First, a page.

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Amid a frank and, at times, funny discussion of AIDS, the horrible truth of the disease hits home for friends.

Published Oct. 18, 1995|Updated Oct. 4, 2005

Nobody could have planned the terrible coincidence that greeted one of the major events of Greek Week this week at the University of South Florida.

Hundreds of fraternity and sorority members arrived at the Tampa campus' Special Events Center on Monday evening, expecting to hear a lecture about friendship and AIDS.

They came to hear Joel Goldman, a former fraternity president from the University of Indiana, and his old college buddy, T.J. Sullivan. The two men, about 30, are among the most effective speakers on AIDS I've ever heard _ Sullivan for his comedian's skill at describing human foibles, especially of the drunken college student variety; Goldman for his unflinching honesty at what he let alcohol and old-fashioned horniness do to him.

But first, an announcement had to be made.

Two brothers from Sigma Chi took the stage.

Scott Tweedy, a sophomore from Valrico and the chapter's secretary, leaned unsteadily into the podium while chapter president Mike Herbig of Vero Beach stood quietly behind him.

Our chapter has just experienced a tragedy, Tweedy said. One of our brothers, Jerry Nicoli, died Sunday night.

"He had AIDS."

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A quiet fell over the cavernous room. Young men who had been joking and jostling sat perfectly still, their wide eyes straining to see what they couldn't believe their ears had just heard.

A few shed tears, as did some young women. Rocking from one foot to the other, Tweedy went on in a soft and halting voice to describe how he had met Jarryd, as his friend preferred to be known, when both men had pledged Sigma Chi in September a year ago.

Jarryd was a former tennis star, a graduate of Old Dominion University, who was taking more classes at USF because he'd never lived in Florida and because he wanted to be a doctor. When he accepted his bid to join Sigma Chi, nobody knew his HIV status but him. But at his first pledge meeting, he had stood up and shared his secret with 60 new friends.

If they didn't want him to be a brother, Jarryd had said, that was okay. He understood.

"Not one of us knew what to do, what to say," Tweedy recalled Monday night. "But one thing we all knew: how much courage he had to come into our circle and stand up and admit this."

The brothers of Sigma Chi invited him in.

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Later that fall semester, Goldman and Sullivan came to USF as part of a standard college tour. Only about 30 students showed up. But Jarryd was one of them, as Goldman recalled during this second visit a year later.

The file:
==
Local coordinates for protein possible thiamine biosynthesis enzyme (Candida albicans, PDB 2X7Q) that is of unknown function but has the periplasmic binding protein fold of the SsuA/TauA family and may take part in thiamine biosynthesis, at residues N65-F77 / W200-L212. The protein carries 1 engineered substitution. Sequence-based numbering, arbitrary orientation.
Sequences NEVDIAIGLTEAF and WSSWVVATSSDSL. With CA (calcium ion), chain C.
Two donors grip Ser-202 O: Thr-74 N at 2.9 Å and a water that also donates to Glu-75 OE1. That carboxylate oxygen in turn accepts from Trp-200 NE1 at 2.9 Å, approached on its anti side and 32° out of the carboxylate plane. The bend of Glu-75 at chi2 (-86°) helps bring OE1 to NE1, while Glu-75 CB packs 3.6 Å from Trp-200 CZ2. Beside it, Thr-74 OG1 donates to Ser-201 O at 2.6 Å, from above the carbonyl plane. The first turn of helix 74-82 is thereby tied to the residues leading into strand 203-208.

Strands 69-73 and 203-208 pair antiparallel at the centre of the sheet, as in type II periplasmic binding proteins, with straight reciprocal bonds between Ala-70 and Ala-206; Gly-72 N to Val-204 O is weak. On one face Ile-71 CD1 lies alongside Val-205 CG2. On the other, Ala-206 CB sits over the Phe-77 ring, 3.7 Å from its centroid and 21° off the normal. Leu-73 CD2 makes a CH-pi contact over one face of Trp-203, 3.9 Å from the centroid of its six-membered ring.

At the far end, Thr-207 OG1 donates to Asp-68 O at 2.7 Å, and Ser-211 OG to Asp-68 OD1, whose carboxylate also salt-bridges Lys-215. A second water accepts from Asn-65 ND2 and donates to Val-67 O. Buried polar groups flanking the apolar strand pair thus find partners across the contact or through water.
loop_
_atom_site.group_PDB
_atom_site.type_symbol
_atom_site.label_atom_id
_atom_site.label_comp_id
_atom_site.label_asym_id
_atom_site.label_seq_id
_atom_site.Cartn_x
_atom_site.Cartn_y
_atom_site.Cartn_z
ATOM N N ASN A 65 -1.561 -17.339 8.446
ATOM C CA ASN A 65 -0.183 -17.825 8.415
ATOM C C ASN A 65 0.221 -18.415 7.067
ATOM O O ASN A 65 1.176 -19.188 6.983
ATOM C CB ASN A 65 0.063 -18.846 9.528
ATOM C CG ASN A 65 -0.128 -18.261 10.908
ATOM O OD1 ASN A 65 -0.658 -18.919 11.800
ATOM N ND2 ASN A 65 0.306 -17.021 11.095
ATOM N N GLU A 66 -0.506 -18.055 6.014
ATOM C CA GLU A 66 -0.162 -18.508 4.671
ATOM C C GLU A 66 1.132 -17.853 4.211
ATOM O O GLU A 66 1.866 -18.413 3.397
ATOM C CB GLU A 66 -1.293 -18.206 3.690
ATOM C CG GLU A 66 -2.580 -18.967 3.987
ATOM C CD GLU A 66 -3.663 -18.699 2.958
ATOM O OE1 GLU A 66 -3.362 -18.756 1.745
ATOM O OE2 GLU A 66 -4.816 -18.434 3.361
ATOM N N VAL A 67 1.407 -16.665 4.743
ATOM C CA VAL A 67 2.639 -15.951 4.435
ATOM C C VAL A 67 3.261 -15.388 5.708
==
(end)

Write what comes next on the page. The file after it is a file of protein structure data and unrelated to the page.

Jarryd had introduced himself to Goldman and confided that he too was a fraternity brother with AIDS. Jarryd was glad to see someone like Goldman traveling around and sharing his story, but sorry at how few USF students would be hearing the message.

"I think he'd be very happy tonight," Goldman said, waving his hand toward the thousand or so young adults who were listening. True, they'd come as part of Greek Week, a highly organized period of spirit-building and fund-raising activity for charity, in which fraternities and sororities earned points for attendance. But at least they were there.

For more than an hour, Goldman and Sullivan entertained the students with tales of parties and jokes about sex. There was nothing puritanical about it. They rightly assumed that many college students, men and women, are drinking a lot and having sex. Why, we've even done it ourselves, they said.

The crowd enjoyed its laughs.

But interspersed in all the joking was plenty of good advice for managing that potentially deadly combination. Goldman, who is HIV-positive, attributes his status to his lack of judgment while partying. Already as red-blooded as the next guy, he said drinking made him even more eager to "hook up," and when he was drunk he didn't bother with protected sex.

Due credit was given to those who wisely choose abstinence _ either alcohol or sex. But face it: Few of these hearty young college students are doing that. They still deserve whatever advice they need to live.

What they also need, Sullivan said, is the shared responsibility of brotherhood and sisterhood. Especially when an estimated one in every 250 college students is HIV-positive, and one in four is infected with herpes: "Look around the room," he said. "You think you're sitting in a roomfull of exceptions?"

"We've gotten pretty good about taking people's keys away. But we'll let our friends stumble home with any old loser and call 'em up the next morning and say, what happened?"

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To their everlasting credit, the Sigma Chis are telling us something today about brotherhood.

Shortly before the brothers crossed the stage in single file Monday night to deposit one white rose apiece in honor of their departed friend, Scott Tweedy told how they had all crowded into Jarryd's hospital room last December to carry out his initiation. "We were afraid to look up, as I am right now, because we knew we would start bawling."

Jarryd didn't come back to school the next semester, but he did visit for rush in September, looking hale and hearty.

"A lot of people are going to tell you about high risk groups," Tweedy told his fellow Greeks. "But this virus does not care who you are ... if you're not responsible.

"And you know what the saddest thing is? We didn't know anything about AIDS until Jarryd came into our lives. That's the ultimate irresponsibility.

"Don't let someone have to come into your life to teach you how to be responsible. Learn something tonight. Don't go home and forget."

After Monday night, it would be a miracle if anyone could.


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